FIDCHELL Celtic board game, ERIN

2-3 weeks
(catalogue number: BGM01)

The Celtic game of Fidchell or Gwyddbwyll, which according to legend was invented by the God Lugh, and was also played by the Irish hero Cú Chulainn or King Arthur. Play this game too!

We are proud that we can provide it to you as a work of art with a deeper idea.

The game presents a clash between the invaders who decided to occupy Ireland and the defenders of this island led by the king.

Playing stones

The King - is represented by the menhir Lia Fáil, the Stone of Destiny or the Coronation Stone on Mount Tara. It is the seat of the highest kings of Ireland (Árd Rí Éireann in Irish). Celtic swords and a spiral ornament of torques are depicted on the playing stone, which emphasizes the importance of the king.

King's guardy - defenders of the island. Four-sided playing stones with a motif of torques decoration from the site of Clonmacnois, Ireland (3rd century BCE).

Raiders - round tokens with the motif of attacking ships.

  • Material: zinc with antique brass and old silver finish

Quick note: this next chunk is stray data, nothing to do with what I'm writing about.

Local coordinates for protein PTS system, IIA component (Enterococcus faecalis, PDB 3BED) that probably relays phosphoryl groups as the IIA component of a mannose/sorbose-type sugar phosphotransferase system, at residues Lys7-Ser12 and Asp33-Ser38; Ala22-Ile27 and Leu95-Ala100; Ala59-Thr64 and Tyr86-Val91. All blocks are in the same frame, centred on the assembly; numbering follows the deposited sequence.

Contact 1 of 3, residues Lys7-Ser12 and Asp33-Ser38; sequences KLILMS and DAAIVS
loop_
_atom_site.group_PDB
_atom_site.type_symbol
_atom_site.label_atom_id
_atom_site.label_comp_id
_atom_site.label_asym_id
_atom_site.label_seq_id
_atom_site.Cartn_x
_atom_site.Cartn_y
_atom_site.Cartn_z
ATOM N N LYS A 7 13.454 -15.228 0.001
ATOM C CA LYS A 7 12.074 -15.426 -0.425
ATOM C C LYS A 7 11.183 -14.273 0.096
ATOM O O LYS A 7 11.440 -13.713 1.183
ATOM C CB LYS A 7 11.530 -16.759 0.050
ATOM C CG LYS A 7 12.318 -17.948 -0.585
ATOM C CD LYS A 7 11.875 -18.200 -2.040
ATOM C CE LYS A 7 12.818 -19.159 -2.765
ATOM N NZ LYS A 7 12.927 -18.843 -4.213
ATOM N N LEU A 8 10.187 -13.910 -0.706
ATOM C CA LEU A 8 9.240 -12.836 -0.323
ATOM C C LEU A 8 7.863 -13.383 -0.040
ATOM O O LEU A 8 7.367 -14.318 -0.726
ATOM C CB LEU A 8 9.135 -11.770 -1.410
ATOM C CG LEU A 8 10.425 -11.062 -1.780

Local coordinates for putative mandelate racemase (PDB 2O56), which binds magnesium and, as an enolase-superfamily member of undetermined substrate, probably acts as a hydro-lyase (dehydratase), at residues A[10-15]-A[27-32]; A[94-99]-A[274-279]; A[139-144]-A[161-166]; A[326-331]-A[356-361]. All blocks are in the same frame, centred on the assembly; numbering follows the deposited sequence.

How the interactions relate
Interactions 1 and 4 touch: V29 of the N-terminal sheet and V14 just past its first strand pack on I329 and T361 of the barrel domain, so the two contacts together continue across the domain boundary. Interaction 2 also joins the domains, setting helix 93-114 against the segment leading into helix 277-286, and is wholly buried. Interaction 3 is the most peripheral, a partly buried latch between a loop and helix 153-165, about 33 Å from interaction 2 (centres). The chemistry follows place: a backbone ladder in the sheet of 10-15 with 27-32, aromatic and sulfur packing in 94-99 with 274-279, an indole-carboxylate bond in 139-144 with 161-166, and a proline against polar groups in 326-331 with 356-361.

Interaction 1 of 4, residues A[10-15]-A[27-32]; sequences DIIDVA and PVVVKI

• Manufactured by Wulflund, designed by Katien


Fidchell (in Irish and pronounced [ˈfɪðʲçɛlː]) or gwyddbwyll (in Welsh), guidpoill~gwezboell (Breton), gwydhbol (Cornish) is a board game popular among the ancient Celts. Fidchell was played between two people.

In translation in means "wood-intelligence" or "wood-sense". Fidchell or gwyddbwyll is mentioned often in ancient Celtic legends. 

Origin of Fidchell could be derived from the Roman game ludus latrunculorum ("game of highwaymen").  Archaeological finds such as the Stanway from Colchester with 13 pieces per side may also represent a British Celtic board game - Fidchell.

Some rules of the gameplay can be deduced from literary mentions in early Irish literature. 

Leth a fóirni d'ór buidi, in leth aili d'findruine - "Half its pieces were of yellow gold, the other half of white bronze".

The legends describe fidchell as a game played by royalty and by Gods. In legend, it was invented by Lugh, God of light and inspiration, and was played skilfully by his son, the Irish hero Cú Chulainn

King Arthur and Owain mab Urien play the game with golden men on a silver board. 

An artefact found in Ballinderry (Ireland) in 1932, known as the Ballinderry Game Board, has been suggested to represent fidchell. It is a wooden board with Celtic symbols on it, with a 7x7 grid, marked off by 49 holes.

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